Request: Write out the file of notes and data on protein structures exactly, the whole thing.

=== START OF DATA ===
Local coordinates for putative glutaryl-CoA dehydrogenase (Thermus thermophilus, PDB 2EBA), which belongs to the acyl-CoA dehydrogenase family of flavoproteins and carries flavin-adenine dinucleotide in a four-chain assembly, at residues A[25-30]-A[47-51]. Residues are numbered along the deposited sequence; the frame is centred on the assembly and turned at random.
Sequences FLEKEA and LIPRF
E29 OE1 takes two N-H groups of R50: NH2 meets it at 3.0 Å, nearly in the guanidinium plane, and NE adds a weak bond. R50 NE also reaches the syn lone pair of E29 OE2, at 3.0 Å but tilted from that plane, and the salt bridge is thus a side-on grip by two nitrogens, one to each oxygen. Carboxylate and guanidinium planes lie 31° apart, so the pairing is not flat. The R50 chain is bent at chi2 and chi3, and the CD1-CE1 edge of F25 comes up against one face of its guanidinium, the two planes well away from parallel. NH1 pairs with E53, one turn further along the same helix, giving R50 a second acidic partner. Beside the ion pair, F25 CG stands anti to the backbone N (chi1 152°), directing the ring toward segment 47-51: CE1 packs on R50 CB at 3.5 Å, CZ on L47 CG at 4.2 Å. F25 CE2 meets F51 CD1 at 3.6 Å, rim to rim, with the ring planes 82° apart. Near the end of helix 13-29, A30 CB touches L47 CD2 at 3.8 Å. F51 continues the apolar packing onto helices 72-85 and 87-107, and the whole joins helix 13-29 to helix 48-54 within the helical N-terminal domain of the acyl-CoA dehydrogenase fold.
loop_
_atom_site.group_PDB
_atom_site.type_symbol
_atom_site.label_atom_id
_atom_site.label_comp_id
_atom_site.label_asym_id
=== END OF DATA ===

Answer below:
Local coordinates for putative glutaryl-CoA dehydrogenase (Thermus thermophilus, PDB 2EBA), which belongs to the acyl-CoA dehydrogenase family of flavoproteins and carries flavin-adenine dinucleotide in a four-chain assembly, at residues A[25-30]-A[47-51]. Residues are numbered along the deposited sequence; the frame is centred on the assembly and turned at random.
Sequences FLEKEA and LIPRF
E29 OE1 takes two N-H groups of R50: NH2 meets it at 3.0 Å, nearly in the guanidinium plane, and NE adds a weak bond. R50 NE also reaches the syn lone pair of E29 OE2, at 3.0 Å but tilted from that plane, and the salt bridge is thus a side-on grip by two nitrogens, one to each oxygen. Carboxylate and guanidinium planes lie 31° apart, so the pairing is not flat. The R50 chain is bent at chi2 and chi3, and the CD1-CE1 edge of F25 comes up against one face of its guanidinium, the two planes well away from parallel. NH1 pairs with E53, one turn further along the same helix, giving R50 a second acidic partner. Beside the ion pair, F25 CG stands anti to the backbone N (chi1 152°), directing the ring toward segment 47-51: CE1 packs on R50 CB at 3.5 Å, CZ on L47 CG at 4.2 Å. F25 CE2 meets F51 CD1 at 3.6 Å, rim to rim, with the ring planes 82° apart. Near the end of helix 13-29, A30 CB touches L47 CD2 at 3.8 Å. F51 continues the apolar packing onto helices 72-85 and 87-107, and the whole joins helix 13-29 to helix 48-54 within the helical N-terminal domain of the acyl-CoA dehydrogenase fold.
loop_
_atom_site.group_PDB
_atom_site.type_symbol
_atom_site.label_atom_id
_atom_site.label_comp_id
_atom_site.label_asym_id